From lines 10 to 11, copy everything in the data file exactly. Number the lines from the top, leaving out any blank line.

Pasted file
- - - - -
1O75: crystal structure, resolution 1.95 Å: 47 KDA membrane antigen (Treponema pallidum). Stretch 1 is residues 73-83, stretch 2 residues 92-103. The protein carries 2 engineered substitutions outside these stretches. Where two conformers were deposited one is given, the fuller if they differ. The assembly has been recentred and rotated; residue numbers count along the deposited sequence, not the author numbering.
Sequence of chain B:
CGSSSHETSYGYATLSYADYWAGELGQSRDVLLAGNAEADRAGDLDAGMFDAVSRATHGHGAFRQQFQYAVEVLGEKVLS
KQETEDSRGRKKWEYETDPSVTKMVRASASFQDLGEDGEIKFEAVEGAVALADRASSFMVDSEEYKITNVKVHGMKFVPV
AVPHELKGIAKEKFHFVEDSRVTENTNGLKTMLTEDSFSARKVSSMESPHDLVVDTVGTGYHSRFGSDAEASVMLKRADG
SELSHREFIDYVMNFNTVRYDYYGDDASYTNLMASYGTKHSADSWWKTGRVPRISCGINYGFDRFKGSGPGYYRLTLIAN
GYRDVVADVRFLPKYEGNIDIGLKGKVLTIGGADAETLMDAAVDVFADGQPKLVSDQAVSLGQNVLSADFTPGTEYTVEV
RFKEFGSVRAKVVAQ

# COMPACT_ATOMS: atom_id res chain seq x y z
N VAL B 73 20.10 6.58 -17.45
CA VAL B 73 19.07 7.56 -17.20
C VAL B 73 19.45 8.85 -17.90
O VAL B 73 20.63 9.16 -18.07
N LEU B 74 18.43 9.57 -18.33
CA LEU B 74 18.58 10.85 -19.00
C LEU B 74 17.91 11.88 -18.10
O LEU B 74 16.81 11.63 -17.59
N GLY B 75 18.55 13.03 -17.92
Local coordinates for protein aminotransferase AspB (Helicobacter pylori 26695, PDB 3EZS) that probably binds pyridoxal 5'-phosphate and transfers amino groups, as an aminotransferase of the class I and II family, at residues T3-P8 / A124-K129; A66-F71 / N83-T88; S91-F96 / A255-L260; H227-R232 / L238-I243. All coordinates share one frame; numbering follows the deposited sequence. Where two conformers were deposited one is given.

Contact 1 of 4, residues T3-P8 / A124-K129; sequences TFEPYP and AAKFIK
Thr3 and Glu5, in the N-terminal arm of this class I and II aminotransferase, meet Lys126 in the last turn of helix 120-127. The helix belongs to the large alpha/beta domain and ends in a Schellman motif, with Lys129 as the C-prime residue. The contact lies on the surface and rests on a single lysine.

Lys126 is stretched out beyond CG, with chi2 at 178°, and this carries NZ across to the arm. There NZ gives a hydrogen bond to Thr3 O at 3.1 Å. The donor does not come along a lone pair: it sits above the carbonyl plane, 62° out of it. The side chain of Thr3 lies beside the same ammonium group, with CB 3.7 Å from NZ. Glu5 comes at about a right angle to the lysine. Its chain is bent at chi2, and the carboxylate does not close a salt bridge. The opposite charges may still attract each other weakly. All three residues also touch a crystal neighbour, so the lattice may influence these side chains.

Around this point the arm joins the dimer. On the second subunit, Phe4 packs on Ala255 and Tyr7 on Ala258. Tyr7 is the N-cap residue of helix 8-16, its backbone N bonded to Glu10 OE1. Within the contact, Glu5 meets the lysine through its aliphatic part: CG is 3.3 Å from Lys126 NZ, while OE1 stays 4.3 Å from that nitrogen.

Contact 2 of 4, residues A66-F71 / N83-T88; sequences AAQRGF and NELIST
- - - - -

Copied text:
N VAL B 73 20.10 6.58 -17.45
CA VAL B 73 19.07 7.56 -17.20